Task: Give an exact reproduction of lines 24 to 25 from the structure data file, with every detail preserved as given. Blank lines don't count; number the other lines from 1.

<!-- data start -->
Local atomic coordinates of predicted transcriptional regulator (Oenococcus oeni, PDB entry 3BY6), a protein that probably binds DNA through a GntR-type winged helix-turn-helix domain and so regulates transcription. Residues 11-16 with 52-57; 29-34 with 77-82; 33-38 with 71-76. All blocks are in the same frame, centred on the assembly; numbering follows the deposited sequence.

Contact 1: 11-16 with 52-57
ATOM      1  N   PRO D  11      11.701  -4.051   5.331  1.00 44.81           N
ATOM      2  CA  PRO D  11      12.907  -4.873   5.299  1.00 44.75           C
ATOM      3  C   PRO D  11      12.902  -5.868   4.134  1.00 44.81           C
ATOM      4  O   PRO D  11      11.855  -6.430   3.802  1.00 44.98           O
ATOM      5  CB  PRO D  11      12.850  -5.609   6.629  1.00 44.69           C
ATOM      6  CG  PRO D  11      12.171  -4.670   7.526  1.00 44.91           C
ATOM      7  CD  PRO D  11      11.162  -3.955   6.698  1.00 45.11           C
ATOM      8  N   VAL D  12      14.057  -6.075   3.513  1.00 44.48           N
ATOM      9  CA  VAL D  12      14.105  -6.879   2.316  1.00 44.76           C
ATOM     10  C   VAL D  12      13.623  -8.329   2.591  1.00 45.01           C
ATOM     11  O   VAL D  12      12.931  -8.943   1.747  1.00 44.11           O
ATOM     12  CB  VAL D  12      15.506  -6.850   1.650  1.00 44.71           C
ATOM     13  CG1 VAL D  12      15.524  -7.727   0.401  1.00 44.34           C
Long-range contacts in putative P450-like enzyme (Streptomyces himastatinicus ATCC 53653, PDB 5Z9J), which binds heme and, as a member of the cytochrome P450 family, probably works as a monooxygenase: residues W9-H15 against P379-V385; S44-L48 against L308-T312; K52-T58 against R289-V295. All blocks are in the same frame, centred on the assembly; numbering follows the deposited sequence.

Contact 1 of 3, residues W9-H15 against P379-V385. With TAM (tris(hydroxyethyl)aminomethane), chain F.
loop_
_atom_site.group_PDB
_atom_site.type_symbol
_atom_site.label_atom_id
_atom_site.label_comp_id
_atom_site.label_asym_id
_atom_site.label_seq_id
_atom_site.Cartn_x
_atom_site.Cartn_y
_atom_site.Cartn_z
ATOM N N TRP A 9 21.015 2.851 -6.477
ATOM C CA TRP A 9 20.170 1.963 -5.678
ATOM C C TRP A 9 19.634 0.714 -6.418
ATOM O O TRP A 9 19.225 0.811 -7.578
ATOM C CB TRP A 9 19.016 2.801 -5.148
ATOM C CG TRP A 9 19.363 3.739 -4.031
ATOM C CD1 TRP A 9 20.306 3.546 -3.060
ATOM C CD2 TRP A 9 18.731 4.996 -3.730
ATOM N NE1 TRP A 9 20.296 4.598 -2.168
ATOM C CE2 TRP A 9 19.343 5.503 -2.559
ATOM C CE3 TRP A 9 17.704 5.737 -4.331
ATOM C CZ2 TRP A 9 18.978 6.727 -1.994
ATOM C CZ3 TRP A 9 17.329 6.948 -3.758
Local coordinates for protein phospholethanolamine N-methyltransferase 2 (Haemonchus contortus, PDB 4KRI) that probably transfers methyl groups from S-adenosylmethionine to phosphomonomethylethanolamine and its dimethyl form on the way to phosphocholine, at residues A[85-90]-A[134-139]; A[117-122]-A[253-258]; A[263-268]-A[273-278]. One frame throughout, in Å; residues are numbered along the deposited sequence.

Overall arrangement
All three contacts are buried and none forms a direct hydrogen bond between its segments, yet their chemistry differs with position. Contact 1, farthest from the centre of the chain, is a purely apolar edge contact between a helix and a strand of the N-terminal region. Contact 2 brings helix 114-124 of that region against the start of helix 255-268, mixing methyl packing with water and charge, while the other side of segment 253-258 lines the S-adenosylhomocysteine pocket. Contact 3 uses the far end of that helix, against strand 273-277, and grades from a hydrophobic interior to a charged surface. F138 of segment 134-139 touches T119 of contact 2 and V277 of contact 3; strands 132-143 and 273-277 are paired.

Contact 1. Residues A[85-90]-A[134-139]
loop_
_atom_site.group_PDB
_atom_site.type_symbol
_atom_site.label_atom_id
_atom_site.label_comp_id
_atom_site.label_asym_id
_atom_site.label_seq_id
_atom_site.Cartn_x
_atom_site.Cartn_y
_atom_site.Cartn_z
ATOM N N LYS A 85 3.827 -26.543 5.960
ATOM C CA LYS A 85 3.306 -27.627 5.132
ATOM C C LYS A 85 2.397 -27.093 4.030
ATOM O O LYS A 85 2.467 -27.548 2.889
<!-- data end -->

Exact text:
_atom_site.label_seq_id
_atom_site.Cartn_x